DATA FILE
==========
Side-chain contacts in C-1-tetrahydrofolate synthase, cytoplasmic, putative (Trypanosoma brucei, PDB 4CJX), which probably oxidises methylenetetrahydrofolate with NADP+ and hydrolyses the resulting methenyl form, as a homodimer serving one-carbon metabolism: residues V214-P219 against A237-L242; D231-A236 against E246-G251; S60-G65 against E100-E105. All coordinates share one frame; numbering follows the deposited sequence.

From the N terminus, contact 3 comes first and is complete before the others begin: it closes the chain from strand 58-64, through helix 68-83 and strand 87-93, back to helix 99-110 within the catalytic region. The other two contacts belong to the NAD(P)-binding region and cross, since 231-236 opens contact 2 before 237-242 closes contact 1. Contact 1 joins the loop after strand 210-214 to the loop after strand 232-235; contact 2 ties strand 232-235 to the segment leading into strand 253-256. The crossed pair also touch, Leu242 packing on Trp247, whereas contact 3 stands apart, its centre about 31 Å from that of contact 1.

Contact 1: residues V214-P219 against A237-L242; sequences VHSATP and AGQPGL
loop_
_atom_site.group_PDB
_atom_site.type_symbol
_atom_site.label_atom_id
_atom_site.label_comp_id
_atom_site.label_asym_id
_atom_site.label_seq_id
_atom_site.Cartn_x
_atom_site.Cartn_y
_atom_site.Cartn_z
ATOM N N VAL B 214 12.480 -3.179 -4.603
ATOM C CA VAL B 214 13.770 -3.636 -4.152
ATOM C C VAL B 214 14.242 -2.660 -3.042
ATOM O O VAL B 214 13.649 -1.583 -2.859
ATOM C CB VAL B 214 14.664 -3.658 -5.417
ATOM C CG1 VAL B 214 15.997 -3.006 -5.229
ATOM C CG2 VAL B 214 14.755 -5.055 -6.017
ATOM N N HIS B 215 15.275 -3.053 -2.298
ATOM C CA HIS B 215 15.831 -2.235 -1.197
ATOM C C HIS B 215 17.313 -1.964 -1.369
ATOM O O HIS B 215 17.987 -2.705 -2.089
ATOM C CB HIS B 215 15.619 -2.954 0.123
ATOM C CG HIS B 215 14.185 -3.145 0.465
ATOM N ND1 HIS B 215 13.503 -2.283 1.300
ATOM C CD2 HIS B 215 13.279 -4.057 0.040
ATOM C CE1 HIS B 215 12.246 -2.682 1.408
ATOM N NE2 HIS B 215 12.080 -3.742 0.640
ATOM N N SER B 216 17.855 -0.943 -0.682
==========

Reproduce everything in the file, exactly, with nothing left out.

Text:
Side-chain contacts in C-1-tetrahydrofolate synthase, cytoplasmic, putative (Trypanosoma brucei, PDB 4CJX), which probably oxidises methylenetetrahydrofolate with NADP+ and hydrolyses the resulting methenyl form, as a homodimer serving one-carbon metabolism: residues V214-P219 against A237-L242; D231-A236 against E246-G251; S60-G65 against E100-E105. All coordinates share one frame; numbering follows the deposited sequence.

From the N terminus, contact 3 comes first and is complete before the others begin: it closes the chain from strand 58-64, through helix 68-83 and strand 87-93, back to helix 99-110 within the catalytic region. The other two contacts belong to the NAD(P)-binding region and cross, since 231-236 opens contact 2 before 237-242 closes contact 1. Contact 1 joins the loop after strand 210-214 to the loop after strand 232-235; contact 2 ties strand 232-235 to the segment leading into strand 253-256. The crossed pair also touch, Leu242 packing on Trp247, whereas contact 3 stands apart, its centre about 31 Å from that of contact 1.

Contact 1: residues V214-P219 against A237-L242; sequences VHSATP and AGQPGL
loop_
_atom_site.group_PDB
_atom_site.type_symbol
_atom_site.label_atom_id
_atom_site.label_comp_id
_atom_site.label_asym_id
_atom_site.label_seq_id
_atom_site.Cartn_x
_atom_site.Cartn_y
_atom_site.Cartn_z
ATOM N N VAL B 214 12.480 -3.179 -4.603
ATOM C CA VAL B 214 13.770 -3.636 -4.152
ATOM C C VAL B 214 14.242 -2.660 -3.042
ATOM O O VAL B 214 13.649 -1.583 -2.859
ATOM C CB VAL B 214 14.664 -3.658 -5.417
ATOM C CG1 VAL B 214 15.997 -3.006 -5.229
ATOM C CG2 VAL B 214 14.755 -5.055 -6.017
ATOM N N HIS B 215 15.275 -3.053 -2.298
ATOM C CA HIS B 215 15.831 -2.235 -1.197
ATOM C C HIS B 215 17.313 -1.964 -1.369
ATOM O O HIS B 215 17.987 -2.705 -2.089
ATOM C CB HIS B 215 15.619 -2.954 0.123
ATOM C CG HIS B 215 14.185 -3.145 0.465
ATOM N ND1 HIS B 215 13.503 -2.283 1.300
ATOM C CD2 HIS B 215 13.279 -4.057 0.040
ATOM C CE1 HIS B 215 12.246 -2.682 1.408
ATOM N NE2 HIS B 215 12.080 -3.742 0.640
ATOM N N SER B 216 17.855 -0.943 -0.682